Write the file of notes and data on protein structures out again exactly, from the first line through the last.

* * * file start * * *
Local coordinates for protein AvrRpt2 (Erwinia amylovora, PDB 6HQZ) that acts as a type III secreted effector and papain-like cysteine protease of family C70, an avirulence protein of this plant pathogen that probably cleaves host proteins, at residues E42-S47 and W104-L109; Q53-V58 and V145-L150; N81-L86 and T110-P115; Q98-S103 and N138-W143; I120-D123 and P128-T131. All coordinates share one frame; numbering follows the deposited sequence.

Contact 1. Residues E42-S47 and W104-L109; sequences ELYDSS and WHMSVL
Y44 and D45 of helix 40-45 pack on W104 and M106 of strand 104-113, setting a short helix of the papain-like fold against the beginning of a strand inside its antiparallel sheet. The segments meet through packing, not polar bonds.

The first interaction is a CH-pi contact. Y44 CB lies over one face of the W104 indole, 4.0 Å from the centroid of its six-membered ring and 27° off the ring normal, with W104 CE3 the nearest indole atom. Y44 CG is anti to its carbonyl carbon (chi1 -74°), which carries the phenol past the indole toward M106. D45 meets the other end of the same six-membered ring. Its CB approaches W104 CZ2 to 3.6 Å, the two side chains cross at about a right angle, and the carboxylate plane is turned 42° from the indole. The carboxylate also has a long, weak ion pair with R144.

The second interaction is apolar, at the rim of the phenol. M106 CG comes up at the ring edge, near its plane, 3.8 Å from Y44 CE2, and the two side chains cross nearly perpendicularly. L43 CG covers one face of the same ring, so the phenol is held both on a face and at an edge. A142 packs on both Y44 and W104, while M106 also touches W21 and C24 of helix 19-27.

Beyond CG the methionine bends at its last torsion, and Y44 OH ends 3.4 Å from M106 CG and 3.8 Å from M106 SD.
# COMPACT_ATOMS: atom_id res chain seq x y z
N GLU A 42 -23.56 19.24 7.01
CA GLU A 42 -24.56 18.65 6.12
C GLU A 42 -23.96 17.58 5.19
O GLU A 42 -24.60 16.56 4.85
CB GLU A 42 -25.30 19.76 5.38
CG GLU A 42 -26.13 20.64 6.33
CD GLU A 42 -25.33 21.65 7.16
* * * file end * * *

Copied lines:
Local coordinates for protein AvrRpt2 (Erwinia amylovora, PDB 6HQZ) that acts as a type III secreted effector and papain-like cysteine protease of family C70, an avirulence protein of this plant pathogen that probably cleaves host proteins, at residues E42-S47 and W104-L109; Q53-V58 and V145-L150; N81-L86 and T110-P115; Q98-S103 and N138-W143; I120-D123 and P128-T131. All coordinates share one frame; numbering follows the deposited sequence.

Contact 1. Residues E42-S47 and W104-L109; sequences ELYDSS and WHMSVL
Y44 and D45 of helix 40-45 pack on W104 and M106 of strand 104-113, setting a short helix of the papain-like fold against the beginning of a strand inside its antiparallel sheet. The segments meet through packing, not polar bonds.

The first interaction is a CH-pi contact. Y44 CB lies over one face of the W104 indole, 4.0 Å from the centroid of its six-membered ring and 27° off the ring normal, with W104 CE3 the nearest indole atom. Y44 CG is anti to its carbonyl carbon (chi1 -74°), which carries the phenol past the indole toward M106. D45 meets the other end of the same six-membered ring. Its CB approaches W104 CZ2 to 3.6 Å, the two side chains cross at about a right angle, and the carboxylate plane is turned 42° from the indole. The carboxylate also has a long, weak ion pair with R144.

The second interaction is apolar, at the rim of the phenol. M106 CG comes up at the ring edge, near its plane, 3.8 Å from Y44 CE2, and the two side chains cross nearly perpendicularly. L43 CG covers one face of the same ring, so the phenol is held both on a face and at an edge. A142 packs on both Y44 and W104, while M106 also touches W21 and C24 of helix 19-27.

Beyond CG the methionine bends at its last torsion, and Y44 OH ends 3.4 Å from M106 CG and 3.8 Å from M106 SD.
# COMPACT_ATOMS: atom_id res chain seq x y z
N GLU A 42 -23.56 19.24 7.01
CA GLU A 42 -24.56 18.65 6.12
C GLU A 42 -23.96 17.58 5.19
O GLU A 42 -24.60 16.56 4.85
CB GLU A 42 -25.30 19.76 5.38
CG GLU A 42 -26.13 20.64 6.33
CD GLU A 42 -25.33 21.65 7.16